County Champions Measure Up

Tall, Wide And Handsome Compete For The Title Of State's Great Trees

October 10, 1991|By John A. Morris | John A. Morris,Staff writer

Anchoring one end of his tape measure in the soft bark of the Liberty Tree, Colby Rucker wraps it around the yellow poplar's massive trunk.

Once a state champion, this historic yellow poplar, standing onthe campus of St. John's College in Annapolis, was dethroned this summer. The new big-tree champion, in Baltimore County's Gunpowder Falls State Park, narrowly edged the Annapolis champ under a point systemthat includes height, girth and crown size, according to two state foresters who have published a list of the state's largest trees.

Rucker, a self-proclaimed "tree nut," is suspicious. Several years ago, he measured the circumference of the Liberty Tree's trunk at 26 feet 7 inches. The new list, "The Big Tree Champions of Maryland 1990," sets its circumference at 26 feet.

With mock indignation, he whipped out his measuring tape Tuesday afternoon. Stretching it around the trunk, Rucker reads the tape measure -- 26 feet 11 1/2 inches -- and grins.

"So this is still the state champion!" he exclaims.

But, Rucker quickly adds, "I'm not going stage a sit-down strike oranything. You can't take all of this too seriously. It's just supposed to be for fun."

Even without the Liberty Tree, Anne Arundel County still produced 22 champions, ranging from a Carolina hemlock in Round Bay to a ginkgo in Annapolis to a slippery elm in Churchton. Only two counties -- Prince George'swith 27 and Baltimore with 23 -- hadmore champions.

Centuries ago, sailors navigated their way up theChesapeake by a massive Southern red oak in Harwood, now known amongneighborhood children as "Mr. Mustache" because of the shape of its branches.

"We have a lot of fond memories around that tree," said Sally Bridgeman, who co-owns the family farm with her brothers and sisters. "One of my grandmother's last words to me were, 'Take care of that tree.' "

Rob Prenger, a state Department of Natural Resourcesforester, said searching for big trees has long been a popular hobbyamong foresters. The state began listing its champions -- one per species -- in 1925.

"There is a certain notoriety in finding a big tree," Prenger said. "Even though it may not be on their property, they are always scouring the countryside for bigger and better trees."

This summer, Prenger and another forester, Maureen Brooks, published the first big-tree index in Maryland since 1973. Their 128-page book lists the largest trees of 157 species.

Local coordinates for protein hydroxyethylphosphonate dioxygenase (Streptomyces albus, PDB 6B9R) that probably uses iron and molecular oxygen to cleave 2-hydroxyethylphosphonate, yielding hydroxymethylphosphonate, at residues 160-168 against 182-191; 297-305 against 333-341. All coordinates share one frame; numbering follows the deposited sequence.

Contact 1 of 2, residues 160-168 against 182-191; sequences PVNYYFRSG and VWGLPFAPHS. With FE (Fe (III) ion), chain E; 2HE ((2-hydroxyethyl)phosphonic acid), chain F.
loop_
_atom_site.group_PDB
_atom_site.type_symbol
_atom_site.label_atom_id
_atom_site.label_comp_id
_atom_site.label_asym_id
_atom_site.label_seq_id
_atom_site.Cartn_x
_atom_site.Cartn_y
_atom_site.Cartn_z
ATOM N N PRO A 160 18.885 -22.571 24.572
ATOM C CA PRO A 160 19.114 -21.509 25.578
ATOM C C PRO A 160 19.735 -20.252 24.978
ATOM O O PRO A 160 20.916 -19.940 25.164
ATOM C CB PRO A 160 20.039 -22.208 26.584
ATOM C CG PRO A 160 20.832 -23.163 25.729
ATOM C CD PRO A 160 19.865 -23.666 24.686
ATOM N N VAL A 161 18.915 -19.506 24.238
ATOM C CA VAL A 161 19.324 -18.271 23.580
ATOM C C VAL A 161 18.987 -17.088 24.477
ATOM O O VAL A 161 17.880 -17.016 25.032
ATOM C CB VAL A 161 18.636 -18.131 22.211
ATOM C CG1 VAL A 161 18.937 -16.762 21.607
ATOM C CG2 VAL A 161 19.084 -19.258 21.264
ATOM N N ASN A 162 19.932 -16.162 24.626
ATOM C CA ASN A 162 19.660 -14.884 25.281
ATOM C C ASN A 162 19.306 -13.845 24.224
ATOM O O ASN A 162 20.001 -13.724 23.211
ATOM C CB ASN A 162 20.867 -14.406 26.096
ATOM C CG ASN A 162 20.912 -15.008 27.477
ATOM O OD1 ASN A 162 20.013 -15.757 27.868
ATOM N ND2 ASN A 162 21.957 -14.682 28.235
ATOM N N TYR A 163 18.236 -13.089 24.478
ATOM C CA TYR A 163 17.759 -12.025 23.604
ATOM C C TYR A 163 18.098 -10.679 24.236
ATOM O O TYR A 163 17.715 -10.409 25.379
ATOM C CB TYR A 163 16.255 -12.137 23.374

Property owners, forest rangers and tree nuts like Rucker nominated 579 trees statewide for this year's list. By contrast, 450 trees were nominated in 1925.

Rucker, a grounds supervisor at the State House and former tree surgeon, has been keeping a list of championship trees in Anne Arundel County for more than three decades. He nominated hundreds of county trees for the competition and has five champions -- including mountain laurel, spice bush and rose of Sharon -- on his wooded property in Arnold.

"He probably has the biggest list for an individual that I have ever seen," Prenger said. To determine the size of a tree, forestry officials follow guidelines used by the American Forestry Association,which has published lists of national champion trees since the 1940s. Five Maryland champions, including the Wye Oak, the official state tree, also are national champions for their species.

In choosing achampion, foresters consider height, circumference and size of crown. A tree's crown is the outline of what would be seen if the tree's shadow was measured at noon.

A point total is determined by adding the circumference of the trunk in inches, the height of the tree in feet, and 25 percent of the average crown spread in feet. Tree trunks are measured 4 1/2 feet from the ground.

The big-tree book, available at some state park concession stands, also has a section on historic trees, such as the Liberty Tree, estimated to be more than 400 years old. According to legend, the Sons of Liberty met under the tree during the American Revolution.

"Once you convert trees into batting averages, everybody takes notice," Rucker said.

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